Her list of seven touches on topics like caching, allowing SQL injection, disabling error reporting and ignoring accessibility. She also includes some configuration settings, code and links to other tools/resources to help provide information on preventing these other mistakes.

Link: http://afilina.com/common-php-mistakes/

php[architect]: Sending HTML Emails with Drupal 7, Webform, and Mandrill

Mon, 07/21/2014 - 18:42

The php[architect] site has a new tutorial posted giving you a step by step guide to sending HTML email with the combination of Drupal 7, Webform and Mandrill (the mail service by Mailchimp).

By default, Drupal is configured to send out plain text emails. For many developers, plain text email is sufficient and preferable to HTML email. HTML email is still, in this day and age, not guaranteed to render the same across email clients, more likely to be labeled as spam, and requires a significant amount of testing to make sure it works. Still, a minimally styled HTML message can be easier for recipients to read and help reinforce your brand/design (if you don't depend on images to do so). In this article, we'll look at the modules to install and configure to enable HTML emails and, specifically, how to change the default Webform email template to send submissions as HTML.

The tutorial comes in four different sections, each with plenty of description and some code to make it happen:

  • Set up your site to send email
  • Allow outgoing email to use HTML
  • Formatting Outgoing Email
  • Send Webform Submission as HTML Emails
Link: http://www.phparch.com/2014/07/sending-html-emails-with-drupal-7-webform-and-mandrill/

SitePoint PHP Blog: Social Network Authentication: Twitter and Facebook

Mon, 07/21/2014 - 17:32

The SitePoint PHP blog continues their series of tutorials showing how to authentication your users against various social networks. In the previous post they covered connecting to Google+ and in this latest post they move on to two other popular social networks: Facebook and Twitter.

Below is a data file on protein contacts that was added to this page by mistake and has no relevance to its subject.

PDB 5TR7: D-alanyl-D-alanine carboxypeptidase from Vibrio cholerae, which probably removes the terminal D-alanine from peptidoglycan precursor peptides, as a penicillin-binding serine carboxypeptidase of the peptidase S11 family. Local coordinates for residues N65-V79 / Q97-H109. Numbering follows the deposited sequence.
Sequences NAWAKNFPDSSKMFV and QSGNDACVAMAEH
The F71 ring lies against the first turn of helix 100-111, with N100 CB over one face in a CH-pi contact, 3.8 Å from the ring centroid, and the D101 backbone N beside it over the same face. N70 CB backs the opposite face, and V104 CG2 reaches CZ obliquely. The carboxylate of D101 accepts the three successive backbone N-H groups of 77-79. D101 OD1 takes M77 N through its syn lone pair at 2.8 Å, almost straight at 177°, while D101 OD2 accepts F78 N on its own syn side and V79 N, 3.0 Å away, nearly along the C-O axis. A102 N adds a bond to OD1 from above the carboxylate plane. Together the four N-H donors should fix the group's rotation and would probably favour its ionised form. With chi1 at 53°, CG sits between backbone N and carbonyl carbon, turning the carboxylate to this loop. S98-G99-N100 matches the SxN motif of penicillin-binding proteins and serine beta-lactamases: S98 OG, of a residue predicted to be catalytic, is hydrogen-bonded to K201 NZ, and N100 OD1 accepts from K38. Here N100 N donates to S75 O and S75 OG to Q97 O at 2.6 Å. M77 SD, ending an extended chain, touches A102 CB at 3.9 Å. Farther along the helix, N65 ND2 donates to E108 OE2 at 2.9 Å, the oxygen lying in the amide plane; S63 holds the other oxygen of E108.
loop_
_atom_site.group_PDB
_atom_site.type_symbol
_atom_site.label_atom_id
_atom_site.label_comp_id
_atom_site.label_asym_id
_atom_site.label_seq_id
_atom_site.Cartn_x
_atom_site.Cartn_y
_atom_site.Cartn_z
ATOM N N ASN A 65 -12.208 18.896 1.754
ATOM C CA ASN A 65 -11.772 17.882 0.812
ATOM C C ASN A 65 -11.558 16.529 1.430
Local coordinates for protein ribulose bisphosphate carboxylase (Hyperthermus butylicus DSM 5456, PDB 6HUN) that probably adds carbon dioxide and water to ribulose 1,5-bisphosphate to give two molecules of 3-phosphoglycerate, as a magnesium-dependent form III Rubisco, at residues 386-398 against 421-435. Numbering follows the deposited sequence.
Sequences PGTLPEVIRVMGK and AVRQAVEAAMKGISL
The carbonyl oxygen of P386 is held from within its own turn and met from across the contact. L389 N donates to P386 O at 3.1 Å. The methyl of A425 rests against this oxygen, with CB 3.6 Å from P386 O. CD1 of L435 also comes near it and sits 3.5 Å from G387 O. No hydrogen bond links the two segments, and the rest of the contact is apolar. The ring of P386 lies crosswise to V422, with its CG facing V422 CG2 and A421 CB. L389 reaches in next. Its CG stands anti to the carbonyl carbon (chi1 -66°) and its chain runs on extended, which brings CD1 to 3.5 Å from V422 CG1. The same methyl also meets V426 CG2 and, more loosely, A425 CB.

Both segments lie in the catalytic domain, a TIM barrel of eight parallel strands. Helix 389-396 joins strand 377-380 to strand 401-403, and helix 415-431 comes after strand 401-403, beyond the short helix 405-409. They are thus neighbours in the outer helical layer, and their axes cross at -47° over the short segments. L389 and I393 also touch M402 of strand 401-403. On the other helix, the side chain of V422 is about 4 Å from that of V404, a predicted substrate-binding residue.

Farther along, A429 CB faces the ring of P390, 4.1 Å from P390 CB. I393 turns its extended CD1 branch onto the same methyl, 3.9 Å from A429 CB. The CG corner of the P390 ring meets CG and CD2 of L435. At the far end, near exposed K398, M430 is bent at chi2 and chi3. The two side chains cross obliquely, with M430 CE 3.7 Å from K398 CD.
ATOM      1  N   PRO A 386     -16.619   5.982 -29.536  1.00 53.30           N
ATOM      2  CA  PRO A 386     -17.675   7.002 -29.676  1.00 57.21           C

In the previous parts of this series, we created our initial interfaces, set up our Google+ login functionality and talked about how we can merge our accounts together. In this article, we will integrate Twitter and Facebook within our application. You will see a lot of similarities with the Google+ article, so if you could follow that one easily, you won't have much trouble with this one. If you haven't read that article yet, I suggest you read it first before continuing this article.

He starts off with the Twitter authentication, creating a new "SocialLogin" object type for it and defining the three required properties it needs to connect. Code is included to make the OAuth connection, pass along the callback URL and forward on the user to the Twitter site for approval. Code is also included to store the data about the Twitter user in your application. Next up is Facebook. The connection is very similar to the others with only a slight difference in the data that's required. You can find the full code for the tutorial so far in this Github repository.

Link: http://www.sitepoint.com/social-network-authentication-twitter-facebook/

NetTuts.com: Best Practices When Working With Sensitive Data: Securing Your Application

Mon, 07/21/2014 - 16:27

The NetTuts.com site has a new tutorial posted today sharing some tips about working with sensitive data in your applications and steps to secure it.

In my previous article, I showed you how to protect your server from attacks and malicious software. This part will focus completely on the third layer of security - your application itself. So here, I will show you techniques that you can use to protect your application from attacks and intrusions.

There's three main topics covered here, each with a few subpoints and some code examples:

  • Using a Database
  • Use a Salt When Hashing
  • POSIX: Drop Privileges When You Don't Need Them
Link: http://code.tutsplus.com/tutorials/best-practices-when-working-with-sensitive-data-securing-your-application--cms-21719

Phil Sturgeon: Send PSR-0 to the Standards Farm in the Sky

Mon, 07/21/2014 - 15:09

In his latest post Phil Sturgeon makes a request of the PHP community - to "send PSR-0 to to Standards Farm in the Sky". Or, to put it another way, deprecate it in favor of the more recent autoloader handling of PSR-4.